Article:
Liberal profs admit they’d discriminate against conservatives in hiring, advancement

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Liberal profs admit they’d discriminate against conservatives in hiring, advancement

Post by Bad Dragonite » Sat Feb 13, 2016 3:53 am

http://www.washingtontimes.com/news/201 ... /?page=all
‘Impossible lack of diversity’ reflects ideological intimidation on campus

By Emily Esfahani Smith - Special to The Washington Times - - Wednesday, August 1, 2012


It’s not every day that left-leaning academics admit that they would discriminate against a minority.

But that was what they did in a peer-reviewed study of political diversity in the field of social psychology, which will be published in the September edition of the journal Perspectives on Psychological Science.

Psychologists Yoel Inbar and Joris Lammers, based at Tilburg University in the Netherlands, surveyed a roughly representative sample of academics and scholars in social psychology and found that “In decisions ranging from paper reviews to hiring, many social and personality psychologists admit that they would discriminate against openly conservative colleagues.”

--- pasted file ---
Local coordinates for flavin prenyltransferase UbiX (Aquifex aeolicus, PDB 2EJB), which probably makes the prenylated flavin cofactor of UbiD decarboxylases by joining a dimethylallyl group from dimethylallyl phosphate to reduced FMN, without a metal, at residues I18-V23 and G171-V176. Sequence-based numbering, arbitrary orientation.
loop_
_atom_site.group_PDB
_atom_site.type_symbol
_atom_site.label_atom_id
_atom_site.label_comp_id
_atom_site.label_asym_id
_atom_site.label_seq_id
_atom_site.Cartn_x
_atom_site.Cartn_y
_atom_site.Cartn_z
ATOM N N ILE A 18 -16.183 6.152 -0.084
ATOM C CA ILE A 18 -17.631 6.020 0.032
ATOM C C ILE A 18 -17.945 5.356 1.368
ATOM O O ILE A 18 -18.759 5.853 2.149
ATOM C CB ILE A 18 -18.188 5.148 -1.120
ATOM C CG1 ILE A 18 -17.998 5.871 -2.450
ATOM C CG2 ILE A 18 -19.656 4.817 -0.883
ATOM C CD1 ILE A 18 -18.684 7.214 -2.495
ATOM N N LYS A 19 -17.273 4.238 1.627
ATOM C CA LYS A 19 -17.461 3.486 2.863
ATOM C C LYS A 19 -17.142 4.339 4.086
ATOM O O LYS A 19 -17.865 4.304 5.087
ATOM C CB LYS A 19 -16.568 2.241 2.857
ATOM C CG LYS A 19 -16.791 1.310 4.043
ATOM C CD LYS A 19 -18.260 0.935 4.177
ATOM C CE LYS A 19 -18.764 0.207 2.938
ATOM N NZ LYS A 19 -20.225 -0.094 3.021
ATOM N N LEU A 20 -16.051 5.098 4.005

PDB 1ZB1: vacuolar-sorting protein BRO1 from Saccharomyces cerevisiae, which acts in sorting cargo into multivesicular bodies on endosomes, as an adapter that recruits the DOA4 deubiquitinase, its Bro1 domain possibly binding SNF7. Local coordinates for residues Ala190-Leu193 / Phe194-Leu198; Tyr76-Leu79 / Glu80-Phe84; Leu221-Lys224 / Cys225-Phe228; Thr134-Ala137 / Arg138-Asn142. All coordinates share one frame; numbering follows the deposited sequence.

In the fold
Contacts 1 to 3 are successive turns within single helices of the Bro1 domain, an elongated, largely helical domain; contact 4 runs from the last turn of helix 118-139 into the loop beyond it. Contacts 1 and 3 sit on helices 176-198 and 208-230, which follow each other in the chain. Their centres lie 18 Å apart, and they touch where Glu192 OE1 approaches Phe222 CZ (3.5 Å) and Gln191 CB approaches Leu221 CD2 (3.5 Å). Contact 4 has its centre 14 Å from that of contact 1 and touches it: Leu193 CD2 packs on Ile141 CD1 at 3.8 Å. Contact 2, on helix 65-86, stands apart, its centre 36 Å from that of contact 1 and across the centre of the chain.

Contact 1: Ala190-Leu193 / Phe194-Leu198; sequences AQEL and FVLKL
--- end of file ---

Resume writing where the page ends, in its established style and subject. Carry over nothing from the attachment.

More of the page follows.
This finding surprised the researchers. The survey questions “were so blatant that I thought we’d get a much lower rate of agreement,” Mr. Inbar said. “Usually you have to be pretty tricky to get people to say they’d discriminate against minorities.”


One question, according to the researchers, “asked whether, in choosing between two equally qualified job candidates for one job opening, they would be inclined to vote for the more liberal candidate (i.e., over the conservative).”


More than a third of the respondents said they would discriminate against the conservative candidate. One respondent wrote in that if department members “could figure out who was a conservative, they would be sure not to hire them.”

Mr. Inbar, who volunteered for the Obama campaign in 2008, cautions that the finding reflects only what respondents said they would do — not necessarily what they actually would do in real life

Generally speaking, the more liberal the respondent, the more willingness to discriminate and, paradoxically, the higher the assumption that conservatives do not face a hostile climate in the academy.